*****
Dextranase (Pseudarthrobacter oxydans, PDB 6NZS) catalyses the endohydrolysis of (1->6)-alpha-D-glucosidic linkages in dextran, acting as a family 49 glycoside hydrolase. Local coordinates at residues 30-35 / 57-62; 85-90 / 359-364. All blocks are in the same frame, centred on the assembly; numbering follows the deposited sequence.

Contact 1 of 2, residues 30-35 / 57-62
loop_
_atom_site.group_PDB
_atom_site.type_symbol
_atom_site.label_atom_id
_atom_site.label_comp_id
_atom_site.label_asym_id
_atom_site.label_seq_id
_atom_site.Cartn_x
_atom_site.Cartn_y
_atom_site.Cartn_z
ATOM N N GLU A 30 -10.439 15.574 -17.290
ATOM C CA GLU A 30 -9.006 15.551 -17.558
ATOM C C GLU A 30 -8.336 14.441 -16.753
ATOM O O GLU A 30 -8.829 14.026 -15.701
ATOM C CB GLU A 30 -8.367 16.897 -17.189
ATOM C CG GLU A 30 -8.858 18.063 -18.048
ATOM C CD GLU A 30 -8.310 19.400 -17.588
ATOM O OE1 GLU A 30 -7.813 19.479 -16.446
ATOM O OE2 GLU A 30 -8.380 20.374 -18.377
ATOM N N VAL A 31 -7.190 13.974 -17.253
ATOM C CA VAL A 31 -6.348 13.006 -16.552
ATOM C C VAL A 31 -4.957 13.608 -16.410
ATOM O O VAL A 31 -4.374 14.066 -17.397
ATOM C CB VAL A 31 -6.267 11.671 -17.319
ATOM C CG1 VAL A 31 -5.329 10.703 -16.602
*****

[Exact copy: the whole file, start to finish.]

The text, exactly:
Dextranase (Pseudarthrobacter oxydans, PDB 6NZS) catalyses the endohydrolysis of (1->6)-alpha-D-glucosidic linkages in dextran, acting as a family 49 glycoside hydrolase. Local coordinates at residues 30-35 / 57-62; 85-90 / 359-364. All blocks are in the same frame, centred on the assembly; numbering follows the deposited sequence.

Contact 1 of 2, residues 30-35 / 57-62
loop_
_atom_site.group_PDB
_atom_site.type_symbol
_atom_site.label_atom_id
_atom_site.label_comp_id
_atom_site.label_asym_id
_atom_site.label_seq_id
_atom_site.Cartn_x
_atom_site.Cartn_y
_atom_site.Cartn_z
ATOM N N GLU A 30 -10.439 15.574 -17.290
ATOM C CA GLU A 30 -9.006 15.551 -17.558
ATOM C C GLU A 30 -8.336 14.441 -16.753
ATOM O O GLU A 30 -8.829 14.026 -15.701
ATOM C CB GLU A 30 -8.367 16.897 -17.189
ATOM C CG GLU A 30 -8.858 18.063 -18.048
ATOM C CD GLU A 30 -8.310 19.400 -17.588
ATOM O OE1 GLU A 30 -7.813 19.479 -16.446
ATOM O OE2 GLU A 30 -8.380 20.374 -18.377
ATOM N N VAL A 31 -7.190 13.974 -17.253
ATOM C CA VAL A 31 -6.348 13.006 -16.552
ATOM C C VAL A 31 -4.957 13.608 -16.410
ATOM O O VAL A 31 -4.374 14.066 -17.397
ATOM C CB VAL A 31 -6.267 11.671 -17.319
ATOM C CG1 VAL A 31 -5.329 10.703 -16.602